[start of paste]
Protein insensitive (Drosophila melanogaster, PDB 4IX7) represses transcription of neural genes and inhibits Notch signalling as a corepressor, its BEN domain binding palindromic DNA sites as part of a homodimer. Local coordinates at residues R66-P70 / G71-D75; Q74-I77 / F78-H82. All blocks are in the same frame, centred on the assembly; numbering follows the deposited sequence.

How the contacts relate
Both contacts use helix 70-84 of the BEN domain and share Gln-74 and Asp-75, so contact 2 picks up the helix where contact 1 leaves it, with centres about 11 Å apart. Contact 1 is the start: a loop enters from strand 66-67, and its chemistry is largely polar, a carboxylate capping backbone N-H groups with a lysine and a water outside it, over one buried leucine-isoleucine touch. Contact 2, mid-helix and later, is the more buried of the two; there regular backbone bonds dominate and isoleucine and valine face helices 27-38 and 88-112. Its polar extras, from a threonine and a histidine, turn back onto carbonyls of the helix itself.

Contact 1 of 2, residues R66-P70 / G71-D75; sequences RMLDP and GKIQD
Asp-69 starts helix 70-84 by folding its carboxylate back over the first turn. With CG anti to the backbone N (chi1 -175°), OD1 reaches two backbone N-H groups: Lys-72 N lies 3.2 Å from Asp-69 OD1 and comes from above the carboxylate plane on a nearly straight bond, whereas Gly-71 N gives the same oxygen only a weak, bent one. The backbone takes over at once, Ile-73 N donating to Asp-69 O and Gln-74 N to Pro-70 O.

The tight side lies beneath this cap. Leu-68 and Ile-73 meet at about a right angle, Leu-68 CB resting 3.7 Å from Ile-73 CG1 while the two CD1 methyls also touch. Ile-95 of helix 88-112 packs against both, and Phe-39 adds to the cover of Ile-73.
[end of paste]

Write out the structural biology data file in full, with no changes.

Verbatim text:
Protein insensitive (Drosophila melanogaster, PDB 4IX7) represses transcription of neural genes and inhibits Notch signalling as a corepressor, its BEN domain binding palindromic DNA sites as part of a homodimer. Local coordinates at residues R66-P70 / G71-D75; Q74-I77 / F78-H82. All blocks are in the same frame, centred on the assembly; numbering follows the deposited sequence.

How the contacts relate
Both contacts use helix 70-84 of the BEN domain and share Gln-74 and Asp-75, so contact 2 picks up the helix where contact 1 leaves it, with centres about 11 Å apart. Contact 1 is the start: a loop enters from strand 66-67, and its chemistry is largely polar, a carboxylate capping backbone N-H groups with a lysine and a water outside it, over one buried leucine-isoleucine touch. Contact 2, mid-helix and later, is the more buried of the two; there regular backbone bonds dominate and isoleucine and valine face helices 27-38 and 88-112. Its polar extras, from a threonine and a histidine, turn back onto carbonyls of the helix itself.

Contact 1 of 2, residues R66-P70 / G71-D75; sequences RMLDP and GKIQD
Asp-69 starts helix 70-84 by folding its carboxylate back over the first turn. With CG anti to the backbone N (chi1 -175°), OD1 reaches two backbone N-H groups: Lys-72 N lies 3.2 Å from Asp-69 OD1 and comes from above the carboxylate plane on a nearly straight bond, whereas Gly-71 N gives the same oxygen only a weak, bent one. The backbone takes over at once, Ile-73 N donating to Asp-69 O and Gln-74 N to Pro-70 O.

The tight side lies beneath this cap. Leu-68 and Ile-73 meet at about a right angle, Leu-68 CB resting 3.7 Å from Ile-73 CG1 while the two CD1 methyls also touch. Ile-95 of helix 88-112 packs against both, and Phe-39 adds to the cover of Ile-73.